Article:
R3 — A New Modern Reimplementation of Reactive Extensions for C#

Yoshifumi Kawai
19 min readMar 5, 2024


Recently, I officially released R3 as a new implementation of Reactive Extensions for C#! R3 is named as the third generation of Rx, considering Rx for .NET as the first generation and UniRx as the second. The core part of Rx (almost identical to dotnet/reactive) is provided as a library common to .NET, while custom schedulers and operators specific to each platform are separated into different libraries. This approach allows us to offer a core library for all .NET platforms and extension libraries for various frameworks such as Unity, Godot, Avalonia, WPF, WinForms, WinUI3, Stride, LogicLooper, MAUI, MonoGame and Blazor.

While it includes some breaking changes and is not a drop-in replacement, transitioning from dotnet/reactive or UniRx is kept realistically manageable. This is part of the beauty of Rx, where vocabulary and operations are largely standardized in a LINQ-like manner, meaning the transition may not seem significantly different.

The UniRx I had previously developed was an Rx exclusively for Unity. Therefore, R3 provides extensive support for Unity, offering sufficient functionality to serve as a migration destination from UniRx. Additionally, by becoming a general-purpose library, it now supports many scenarios for use with .NET. It is not an Rx specialized for use with game engines, but rather, it has been created as a new implementation of Reactive Extensions.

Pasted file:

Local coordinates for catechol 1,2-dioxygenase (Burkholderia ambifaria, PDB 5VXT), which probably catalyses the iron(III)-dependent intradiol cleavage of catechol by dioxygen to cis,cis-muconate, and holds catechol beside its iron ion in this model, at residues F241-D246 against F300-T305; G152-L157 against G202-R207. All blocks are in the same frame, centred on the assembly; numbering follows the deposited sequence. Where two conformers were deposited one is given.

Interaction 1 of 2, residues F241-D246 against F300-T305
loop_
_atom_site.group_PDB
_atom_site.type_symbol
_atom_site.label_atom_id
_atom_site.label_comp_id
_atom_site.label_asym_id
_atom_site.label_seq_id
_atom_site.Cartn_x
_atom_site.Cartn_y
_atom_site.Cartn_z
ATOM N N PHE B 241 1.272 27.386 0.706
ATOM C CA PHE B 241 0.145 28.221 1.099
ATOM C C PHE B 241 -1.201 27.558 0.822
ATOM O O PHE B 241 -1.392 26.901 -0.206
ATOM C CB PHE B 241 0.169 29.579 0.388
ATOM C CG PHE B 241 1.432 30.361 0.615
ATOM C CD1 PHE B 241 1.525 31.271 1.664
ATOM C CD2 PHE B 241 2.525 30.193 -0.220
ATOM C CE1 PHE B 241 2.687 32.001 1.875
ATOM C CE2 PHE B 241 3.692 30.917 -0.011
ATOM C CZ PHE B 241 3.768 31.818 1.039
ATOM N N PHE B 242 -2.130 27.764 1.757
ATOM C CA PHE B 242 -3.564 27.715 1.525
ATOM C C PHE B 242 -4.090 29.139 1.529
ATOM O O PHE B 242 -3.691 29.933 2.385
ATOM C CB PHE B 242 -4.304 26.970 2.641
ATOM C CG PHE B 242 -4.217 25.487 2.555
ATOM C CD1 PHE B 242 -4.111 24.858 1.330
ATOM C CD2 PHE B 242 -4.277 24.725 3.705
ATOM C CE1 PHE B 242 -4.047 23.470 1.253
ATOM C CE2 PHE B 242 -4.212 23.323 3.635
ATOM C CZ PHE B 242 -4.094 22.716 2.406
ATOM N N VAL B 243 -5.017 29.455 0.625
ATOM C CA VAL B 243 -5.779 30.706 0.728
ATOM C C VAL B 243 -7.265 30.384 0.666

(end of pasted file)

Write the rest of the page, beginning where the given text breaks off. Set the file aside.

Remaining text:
The History of Rx and vs. async/await

Are you using Rx? The number of people answering “no” is increasing, not just in .NET or Unity, but in Java, Swift, and Kotlin as well. Its presence is clearly declining. Why? The answer is simple: the advent of async/await. Reactive Extensions for .NET first appeared in 2009, during the era of C# 3.0 and .NET Framework 3.5, a time when platforms like Silverlight and Windows Phone, now defunct, were still relevant. async/await (introduced in C# 5.0, 2012) didn’t exist yet, and even Tasks had not been introduced. As a side note, the “Extensions” in Reactive Extensions were named after the earlier Parallel Extensions project, which included Parallel LINQ and the Task Parallel Library added in .NET Framework 4.0.

Initially, Rx spread across various languages as the definitive solution for asynchronous processing without language support, offering a powerful and user-friendly alternative to single-function Task or Promise. I, too, was mesmerized by Rx over TPL at the time. However, the landscape changed dramatically with the introduction of async/await, establishing it as the standard for asynchronous processing across numerous languages.

With the widespread adoption of async/await, the need for Rx just for asynchronous processing diminished, leading to a decline in its adoption rate. As the developer of UniRx, a standard for Rx in Unity, I quickly recognized the need for an async/await runtime tailored to game engines (Unity) and developed UniTask as soon as the necessary conditions (C# 7.0) were met in Unity.

Rediscovering the Value of Rx

Rx is not just for asynchronous processing, right? While it was hailed as “LINQ to Everything,” the notion of “Everything” might be noise, and it’s better to separate concerns and use the most optimal tools. Using Rx just for async processing is not the best approach; a single-value Observable should be represented by a Task for both clarity and performance benefits. This necessitates the integration of Rx with async/await through APIs that can coexist with asynchronous tasks, rather than focusing on minor details like being able to pass a Task to SelectMany because Observables are monads.